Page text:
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Who determines the quality rating for each study and the body of evidence?

The expert group determines the quality rating for each study and the body of the evidence after the following process:

  • The NEL evidence abstractors objectively record study data in a similar way from each included article
  • During data extraction, abstractors complete the NEL Bias Assessment Tool (NEL BAT), an instrument used to assess the risk of bias for each individual study included in the review
  • NEL staff review the extracted data and quality ratings for accuracy and the expert group (such as the Dietary Guidelines Advisory Committee or Technical Expert Collaborative members, review the materials and make the final determination regarding an individual study’s quality rating
  • The expert group deliberates until reaching consensus about the individual study findings and the quality of the body of evidence as a whole.
 
Note: Prior to the 2015 Dietary Guidelines Advisory Committee, the NEL Research Design and Implementation Checklist was used to assess the methodological quality of each included study.

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Dietary Guidelines

What involvement does the NEL have in development of systematic reviews used to inform the Dietary Guidelines for Americans?

The NEL assists the Dietary Guidelines Advisory Committee’s implementation of the systematic review process to ensure consistency with NEL methodology, transparency of all key decisions, and reproducibility of the review. NEL staff uses standardized documents to guide development of the review framework, conduct the literature search and screening, and coordinate data extraction. From these documents, NEL staff prepares evidence summary materials to support the Committee’s deliberations. The Committee makes all substantive decisions required during the process.

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How does the NEL enhance the transparency of the review of the science by the Dietary Guidelines Advisory Committee?

The NEL uses state-of-the-art methodology as part of a structured process that provides visibility to all key decisions made at each step in the process. Each step of the process is documented to ensure transparency and reproducibility. Specific information about each review is available at www.NEL.gov, including the research questions, the related literature search protocol, literature selection decisions, an assessment of the methodological quality of each included study, evidence summary materials, evidence tables, a description of key findings, graded conclusion statements, and identification of research limitations and gaps. The review of the science by the Committee is transparent due to their presentation of systematic review questions, the corresponding analytical frameworks, relevant evidence, key findings, and their conclusions at the public meetings. In addition, the references for studies included in each review were posted online prior to the Committee’s public meetings (www.DietaryGuidelines.gov). Members of the public can provide comments and feedback via the public comment application, which was open throughout the Dietary Guidelines Advisory Committee process. The Committee’s final report, which includes advice to HHS and USDA, is informed by the NEL reviews and includes a summary of the materials available at www.NEL.gov.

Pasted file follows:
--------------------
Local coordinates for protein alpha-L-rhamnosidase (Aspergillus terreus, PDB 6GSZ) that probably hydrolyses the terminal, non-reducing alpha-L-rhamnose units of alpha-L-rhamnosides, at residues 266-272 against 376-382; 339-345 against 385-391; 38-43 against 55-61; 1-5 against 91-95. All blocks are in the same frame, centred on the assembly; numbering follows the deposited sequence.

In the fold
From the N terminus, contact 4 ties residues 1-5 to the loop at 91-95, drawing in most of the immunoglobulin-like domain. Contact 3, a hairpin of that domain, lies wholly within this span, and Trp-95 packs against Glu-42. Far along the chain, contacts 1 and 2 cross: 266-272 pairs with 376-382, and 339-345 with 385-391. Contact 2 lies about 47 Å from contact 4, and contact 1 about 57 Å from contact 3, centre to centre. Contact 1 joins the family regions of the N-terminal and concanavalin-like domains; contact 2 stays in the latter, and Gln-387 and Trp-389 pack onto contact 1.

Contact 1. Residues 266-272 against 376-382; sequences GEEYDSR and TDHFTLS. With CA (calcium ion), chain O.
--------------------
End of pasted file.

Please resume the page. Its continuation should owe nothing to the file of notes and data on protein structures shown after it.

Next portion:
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How does the NEL work to minimize bias in the review of the science by the Dietary Guidelines Advisory Committee?

Quality control is a key aspect of the predefined six-step NEL process designed to ensure objectivity, transparency, and reproducibility. Bias is minimized at each step in the process as summarized:

  • Inclusion and exclusion criteria to guide the literature search to identify the strongest research are developed by the Committee before the literature search begins.
  • Two reviewers independently screen articles to ensure accurate and unbiased application of inclusion criteria
  • NEL staff create data extraction worksheets, tailored for each systematic review, to ensure that evidence abstractors (i.e., highly-qualified volunteers with an advanced degree in nutrition or a related field) objectively record study data in a similar way from each included article
  • Abstractors complete the NEL Bias Assessment Tool (BAT), an instrument designed with assistance from a team of international systematic review experts, to assess the risk of bias for each individual study included in the review
  • NEL staff peer-review data tables and evidence summaries prior to Committee review.
 
Note: Prior to the 2015 Dietary Guidelines Advisory Committee, the NEL Research Design and Implementation Checklist was used to assess the methodological quality of each included study.